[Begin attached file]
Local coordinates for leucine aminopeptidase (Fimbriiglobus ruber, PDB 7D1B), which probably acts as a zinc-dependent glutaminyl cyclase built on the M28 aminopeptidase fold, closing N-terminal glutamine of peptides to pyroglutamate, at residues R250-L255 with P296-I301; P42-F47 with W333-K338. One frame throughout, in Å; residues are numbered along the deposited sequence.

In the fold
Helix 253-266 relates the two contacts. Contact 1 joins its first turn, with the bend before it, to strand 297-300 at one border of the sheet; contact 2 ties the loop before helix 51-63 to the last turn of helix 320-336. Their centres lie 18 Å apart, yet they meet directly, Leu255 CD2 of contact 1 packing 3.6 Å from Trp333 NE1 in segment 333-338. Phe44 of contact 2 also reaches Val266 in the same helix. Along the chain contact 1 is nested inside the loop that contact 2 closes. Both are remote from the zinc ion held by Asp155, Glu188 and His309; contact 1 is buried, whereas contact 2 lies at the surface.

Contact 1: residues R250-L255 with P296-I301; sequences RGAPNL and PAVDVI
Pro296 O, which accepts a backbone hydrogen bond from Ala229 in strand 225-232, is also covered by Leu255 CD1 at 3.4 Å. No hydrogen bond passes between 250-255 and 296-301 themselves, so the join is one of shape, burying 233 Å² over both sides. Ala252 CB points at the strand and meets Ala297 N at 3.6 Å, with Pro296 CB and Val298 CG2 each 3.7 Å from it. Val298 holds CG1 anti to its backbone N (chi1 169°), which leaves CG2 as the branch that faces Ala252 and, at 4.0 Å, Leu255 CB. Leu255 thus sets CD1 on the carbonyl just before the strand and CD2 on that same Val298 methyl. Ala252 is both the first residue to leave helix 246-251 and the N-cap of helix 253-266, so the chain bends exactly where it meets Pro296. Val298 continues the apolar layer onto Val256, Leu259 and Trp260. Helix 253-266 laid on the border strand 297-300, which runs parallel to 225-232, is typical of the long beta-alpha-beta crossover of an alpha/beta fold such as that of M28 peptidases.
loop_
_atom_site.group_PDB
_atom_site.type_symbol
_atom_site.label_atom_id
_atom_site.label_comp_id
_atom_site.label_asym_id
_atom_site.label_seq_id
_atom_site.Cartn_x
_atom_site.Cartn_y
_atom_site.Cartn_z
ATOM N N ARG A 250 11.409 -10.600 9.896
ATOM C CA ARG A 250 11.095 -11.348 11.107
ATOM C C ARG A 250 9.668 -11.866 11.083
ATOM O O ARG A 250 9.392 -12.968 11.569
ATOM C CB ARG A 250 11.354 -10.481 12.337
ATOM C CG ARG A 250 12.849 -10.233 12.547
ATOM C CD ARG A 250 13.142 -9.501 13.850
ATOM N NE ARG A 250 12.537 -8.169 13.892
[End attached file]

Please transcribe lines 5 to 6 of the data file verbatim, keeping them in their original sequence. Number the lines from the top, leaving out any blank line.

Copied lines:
Pro296 O, which accepts a backbone hydrogen bond from Ala229 in strand 225-232, is also covered by Leu255 CD1 at 3.4 Å. No hydrogen bond passes between 250-255 and 296-301 themselves, so the join is one of shape, burying 233 Å² over both sides. Ala252 CB points at the strand and meets Ala297 N at 3.6 Å, with Pro296 CB and Val298 CG2 each 3.7 Å from it. Val298 holds CG1 anti to its backbone N (chi1 169°), which leaves CG2 as the branch that faces Ala252 and, at 4.0 Å, Leu255 CB. Leu255 thus sets CD1 on the carbonyl just before the strand and CD2 on that same Val298 methyl. Ala252 is both the first residue to leave helix 246-251 and the N-cap of helix 253-266, so the chain bends exactly where it meets Pro296. Val298 continues the apolar layer onto Val256, Leu259 and Trp260. Helix 253-266 laid on the border strand 297-300, which runs parallel to 225-232, is typical of the long beta-alpha-beta crossover of an alpha/beta fold such as that of M28 peptidases.
loop_